Monday, 18 July 2016

Hammers of Misfortune - Dead Revolution (2016) / 95%

The revolution is alive and well

John Cobbett is one of the most underrated American metal composers and he’s proving yet again that everyone should praise his name by unleashing the new Hammer of Misfortune record five years after the somewhat underwhelming 17th Street. Let’s jump into this mysterious world illustrated by this futuristic, apocalyptic and totally bonkers artwork. It’s an odd fit to the band’s modern yet timeless musical qualities.

The main characteristic of this album is its expansiveness or its richness. It might feel bloated at times but it’s the good kind of bloated, the “ohhh man this Chinese buffet was so good but I just ate two weeks worth of food” way. The seven songs are all mostly on the long side but they contain an impressive array of excellent riffs and never overstay their welcome. They’re one of the sole bands combining super heavy riffs with organ and piano in a tasteful and meaningful way. In fact, if you look for the definition of “progressive metal” in a 2016 dictionary, the name of this band should be the first one listed. They mix the idiosyncratic classic side of Peter Gabriel’s Genesis and the atmospheric power of Pink Floyd with a bunch of metal styles (from speed, thrash to power and epic heavy metal) in one consistent offering. It also feels heavier and much more metallic than most of their material (especially the latest two albums). They really manage to never forget that they’re first and foremost a metal band unlike, I don’t know, Dream Theater who just released a two hours sappy opera full of ballads.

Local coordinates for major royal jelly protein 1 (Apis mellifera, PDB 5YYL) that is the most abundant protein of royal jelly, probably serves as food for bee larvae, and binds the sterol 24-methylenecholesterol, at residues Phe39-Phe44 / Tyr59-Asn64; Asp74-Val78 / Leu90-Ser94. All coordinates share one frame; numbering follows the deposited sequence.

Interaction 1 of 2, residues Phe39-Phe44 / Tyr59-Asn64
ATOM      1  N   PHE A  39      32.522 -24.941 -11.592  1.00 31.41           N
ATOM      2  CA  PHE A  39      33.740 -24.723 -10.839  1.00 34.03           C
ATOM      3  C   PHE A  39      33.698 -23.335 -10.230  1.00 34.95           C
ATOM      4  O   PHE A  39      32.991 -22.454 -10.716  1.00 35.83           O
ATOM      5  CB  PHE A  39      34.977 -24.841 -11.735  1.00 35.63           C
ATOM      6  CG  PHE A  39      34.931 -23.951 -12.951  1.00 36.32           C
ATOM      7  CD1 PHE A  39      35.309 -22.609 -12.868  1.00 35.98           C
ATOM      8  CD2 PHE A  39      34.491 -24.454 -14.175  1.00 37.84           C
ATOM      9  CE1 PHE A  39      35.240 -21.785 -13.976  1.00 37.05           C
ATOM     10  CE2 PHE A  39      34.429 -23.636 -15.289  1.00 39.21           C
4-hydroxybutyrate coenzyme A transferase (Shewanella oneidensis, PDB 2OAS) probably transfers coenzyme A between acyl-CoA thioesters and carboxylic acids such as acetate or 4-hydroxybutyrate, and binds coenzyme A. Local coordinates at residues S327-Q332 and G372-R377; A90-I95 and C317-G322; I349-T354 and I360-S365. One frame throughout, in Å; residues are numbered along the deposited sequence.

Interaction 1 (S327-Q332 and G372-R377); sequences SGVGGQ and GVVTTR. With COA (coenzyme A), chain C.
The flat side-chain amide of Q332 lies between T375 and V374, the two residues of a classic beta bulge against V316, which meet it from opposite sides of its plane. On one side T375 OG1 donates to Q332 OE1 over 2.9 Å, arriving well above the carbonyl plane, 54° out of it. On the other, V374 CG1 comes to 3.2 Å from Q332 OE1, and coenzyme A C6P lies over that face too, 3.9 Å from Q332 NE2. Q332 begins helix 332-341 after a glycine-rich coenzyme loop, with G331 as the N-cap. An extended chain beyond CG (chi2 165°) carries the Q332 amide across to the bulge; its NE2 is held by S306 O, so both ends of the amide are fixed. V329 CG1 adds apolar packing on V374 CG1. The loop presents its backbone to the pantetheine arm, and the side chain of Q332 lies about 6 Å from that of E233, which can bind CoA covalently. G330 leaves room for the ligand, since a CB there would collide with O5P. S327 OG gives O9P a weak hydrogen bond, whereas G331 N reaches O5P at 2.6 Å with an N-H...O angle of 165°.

The album is pretty varied, two examples would be the track full of acoustic guitars and a slight Spaghetti Western feel (“Here Comes the Sky”) and the one song channeling Bruce Springsteen in a old traditional folk way with the epic closer “Days of ‘49”. The amount of stuff found in this 46 minutes album could fill a double album made by an unfocused and less talented band.

The guitars are inventive and always interesting, the style of Cobbett has always been one of the biggest strengths of both Hammers of Misfortune and the albums he did with Slough Feg. The leads in the hard rocking “Flying Alone” are through the roof but they’re always done in good taste and aren’t shallow and overly technical. This dude can definitely play anything (hear his involvement in the genre bending Vhol if you’re still unsure).

Mike Scalzi’s departure from the band after The Locust Years was a bit of a letdown, I think Church of Broken Glass/Fields and 17th Street were transitional albums vocal wise. Now that it’s Joe Hutton’s second album with the Hammers, I feel that he’s much more comfortable with his microphone. He sounds really good on Dead Revolutionand handles all the lead vocals (Hammers often had lead vocals sung by band members Leila Abdul-Rauf, Sigrid Sheie or former female vocalists on their former albums). We’re still served a lot of background vocals by these two though and it adds yet another layer to the band’s opulent musical palette.

Sure, Hutton often has the same gruff approach to clean vocals that Scalzi (now focusing solely on Slough Feg) and he tries to emulate him but he does it everything well. He can be surprising too, the melodies on the supremely good opener “The Velvet Inquisition” almost reminds me of Muse with their operatic flair.

All in all, Hammers of Misfortune is one of the most intelligent bands playing metal right now and they released their best album since The August Engine. Essential listening for those looking for adventurous music mixing the genres effortlessly but without restraints.

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